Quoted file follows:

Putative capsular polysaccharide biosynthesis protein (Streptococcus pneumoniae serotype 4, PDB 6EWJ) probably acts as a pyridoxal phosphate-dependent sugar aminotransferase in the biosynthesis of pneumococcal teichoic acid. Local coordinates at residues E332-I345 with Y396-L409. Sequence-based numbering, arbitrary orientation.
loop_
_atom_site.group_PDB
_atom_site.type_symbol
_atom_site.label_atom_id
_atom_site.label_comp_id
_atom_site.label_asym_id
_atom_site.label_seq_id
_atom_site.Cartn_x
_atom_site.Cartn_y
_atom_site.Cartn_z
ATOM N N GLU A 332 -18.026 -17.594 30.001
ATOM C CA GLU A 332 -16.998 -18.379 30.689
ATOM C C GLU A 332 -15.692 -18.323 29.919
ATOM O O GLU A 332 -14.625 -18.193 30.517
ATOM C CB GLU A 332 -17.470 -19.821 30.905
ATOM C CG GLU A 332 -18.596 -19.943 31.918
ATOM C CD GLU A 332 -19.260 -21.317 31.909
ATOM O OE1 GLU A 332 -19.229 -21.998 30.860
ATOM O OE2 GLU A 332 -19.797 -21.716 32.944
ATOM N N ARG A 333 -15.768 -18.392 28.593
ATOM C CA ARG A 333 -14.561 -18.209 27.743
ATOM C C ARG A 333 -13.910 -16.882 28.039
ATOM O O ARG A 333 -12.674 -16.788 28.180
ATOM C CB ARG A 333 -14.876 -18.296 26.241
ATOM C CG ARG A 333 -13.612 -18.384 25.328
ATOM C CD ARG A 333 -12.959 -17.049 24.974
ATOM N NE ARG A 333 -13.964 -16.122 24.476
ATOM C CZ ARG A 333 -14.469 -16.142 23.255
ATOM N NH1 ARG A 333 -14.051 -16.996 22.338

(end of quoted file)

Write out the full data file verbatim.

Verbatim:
Putative capsular polysaccharide biosynthesis protein (Streptococcus pneumoniae serotype 4, PDB 6EWJ) probably acts as a pyridoxal phosphate-dependent sugar aminotransferase in the biosynthesis of pneumococcal teichoic acid. Local coordinates at residues E332-I345 with Y396-L409. Sequence-based numbering, arbitrary orientation.
loop_
_atom_site.group_PDB
_atom_site.type_symbol
_atom_site.label_atom_id
_atom_site.label_comp_id
_atom_site.label_asym_id
_atom_site.label_seq_id
_atom_site.Cartn_x
_atom_site.Cartn_y
_atom_site.Cartn_z
ATOM N N GLU A 332 -18.026 -17.594 30.001
ATOM C CA GLU A 332 -16.998 -18.379 30.689
ATOM C C GLU A 332 -15.692 -18.323 29.919
ATOM O O GLU A 332 -14.625 -18.193 30.517
ATOM C CB GLU A 332 -17.470 -19.821 30.905
ATOM C CG GLU A 332 -18.596 -19.943 31.918
ATOM C CD GLU A 332 -19.260 -21.317 31.909
ATOM O OE1 GLU A 332 -19.229 -21.998 30.860
ATOM O OE2 GLU A 332 -19.797 -21.716 32.944
ATOM N N ARG A 333 -15.768 -18.392 28.593
ATOM C CA ARG A 333 -14.561 -18.209 27.743
ATOM C C ARG A 333 -13.910 -16.882 28.039
ATOM O O ARG A 333 -12.674 -16.788 28.180
ATOM C CB ARG A 333 -14.876 -18.296 26.241
ATOM C CG ARG A 333 -13.612 -18.384 25.328
ATOM C CD ARG A 333 -12.959 -17.049 24.974
ATOM N NE ARG A 333 -13.964 -16.122 24.476
ATOM C CZ ARG A 333 -14.469 -16.142 23.255
ATOM N NH1 ARG A 333 -14.051 -16.996 22.338